September 14, 2010
Salvaging the Diamondbacks' Bullpen
With Kevin Towers possibly taking the helm as general manager of the Diamondbacks, one of the most interesting stories of the offseason for both Arizona and Padres fans alike will be how KT will approach the improvement of the Snakes’ bullpen. While the jokes have come piling in, the analysis has yet to reach Baseball Prospectus. I’m glad to oblige.
According to Ben Lindbergh, fellow BP intern alumnus and Halo veteran, the Towers-constructed group of “Friar Men” was a masterful and frugal construction made through a variety of low-risk moves. Now the man, the myth, the legend could be taking control of literally one of the worst bullpens of all-time. In his quest to bring respectability back to this deserted franchise, shall he try to salvage what is left of this leaky ship or just let it sink?
First, let us take a look at what pieces the D-backs have. As we can see from the chart below, the Snakes have slithered themselves all the way to the lowest portion of the totem pole in both WXRL and FRA. Relative to the Padres, who currently sport a 3.00 bullpen FRA and a 14.42 WXRL, the Diamondbacks have dug themselves an Arizona-sized hole in terms of stoppage power.
Of course, it would be too harsh to say that Towers would not be able to salvage some value from the current relief squad. As we take a look at the current Diamondbacks relievers who have thrown at least 30 innings this season, we can see that, among the wreckage that 2010 has unleashed upon this relief corps (or should I say corpse?), there are some non-euthanization inducing numbers to behold in terms of indicators for future performance.
*Qualls was traded to Tampa Bay on July 31, 2010
Ranking the relievers by the quality of their SIERA numbers, the true quality of these arms starts to shine through. No, none of these guys are putting up anything close to the production of Heath Bell and company, but it is hard to say that there is no value here. Sam Demel, acquired in the Conor Jackson trade with Oakland, does have a negative VORP, but his SIERA, control and knack for strikeouts have been respectable, especially when one considers the fact that he is a 24-year-old rookie and dealing with a .340 BABIP. Vasquez, only 26, is also showing some promise with his 4.04 SIERA, 7.51 H/9 and strong strikeout rate during his second major-league season, though control will always be a question. The best part about these two young arms is the fact that they are inexpensive. Yes, two of the freshest and best performing arms in the Arizona bullpen are making the league minimum and will be under team control for quite some time. So, while there may not be a Luke Gregerson in this mix, there is no Oliver Perez, which is the type of optimism the Diamondbacks will need in what surely will be a tedious bullpen restructuring process.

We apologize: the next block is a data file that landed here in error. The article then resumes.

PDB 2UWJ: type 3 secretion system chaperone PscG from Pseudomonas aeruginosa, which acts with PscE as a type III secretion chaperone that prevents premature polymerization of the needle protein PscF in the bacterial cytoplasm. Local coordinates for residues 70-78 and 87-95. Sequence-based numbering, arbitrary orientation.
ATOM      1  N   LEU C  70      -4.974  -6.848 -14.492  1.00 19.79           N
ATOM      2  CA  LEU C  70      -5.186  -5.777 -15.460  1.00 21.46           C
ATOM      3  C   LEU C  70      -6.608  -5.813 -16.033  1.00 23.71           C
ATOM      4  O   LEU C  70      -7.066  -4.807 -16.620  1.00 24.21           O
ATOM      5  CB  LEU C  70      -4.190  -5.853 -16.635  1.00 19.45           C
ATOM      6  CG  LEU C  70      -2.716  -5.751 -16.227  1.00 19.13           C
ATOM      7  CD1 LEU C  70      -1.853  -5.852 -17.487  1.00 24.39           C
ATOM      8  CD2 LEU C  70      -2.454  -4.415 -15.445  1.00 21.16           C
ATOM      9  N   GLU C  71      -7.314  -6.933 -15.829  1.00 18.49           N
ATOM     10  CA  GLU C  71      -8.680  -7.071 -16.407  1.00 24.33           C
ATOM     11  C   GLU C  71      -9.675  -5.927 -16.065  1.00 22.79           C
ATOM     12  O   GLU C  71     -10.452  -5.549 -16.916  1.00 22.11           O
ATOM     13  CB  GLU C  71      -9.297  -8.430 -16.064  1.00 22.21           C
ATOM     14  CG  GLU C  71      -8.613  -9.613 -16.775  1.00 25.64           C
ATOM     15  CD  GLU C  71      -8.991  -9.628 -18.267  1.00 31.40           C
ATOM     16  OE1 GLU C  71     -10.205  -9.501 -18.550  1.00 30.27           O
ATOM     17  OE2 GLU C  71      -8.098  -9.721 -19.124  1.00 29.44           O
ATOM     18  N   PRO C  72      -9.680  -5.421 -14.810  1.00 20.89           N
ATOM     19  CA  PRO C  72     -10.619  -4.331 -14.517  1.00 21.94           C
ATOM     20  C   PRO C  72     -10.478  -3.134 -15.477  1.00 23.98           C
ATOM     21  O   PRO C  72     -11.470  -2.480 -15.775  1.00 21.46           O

The rest of the members of this crew are, not surprisingly, tough to make arguments for. Heilman, probably the most recognizable name on this list, has struggled through his tenure with Arizona and will be hitting free agency this offseason, which will be a much less awkward goodbye than the non-tendering that he’d receive if he were to be eligible for arbitration. Blaine Boyer showed some success in Arizona last season after a DFA-induced trade, but has struggled this season due, in part, to a K/BB less than 1.0. He will be a serious non-tender candidate. Gutierrez, a sleeper on many NL-only draft sheets as a source for saves, has been pedestrian, even with a low BABIP. However, if Arizona is confident that Gutierrez can lower his 16.7% HR/FB and increase his strikeouts, he might be worth bringing back in 2010.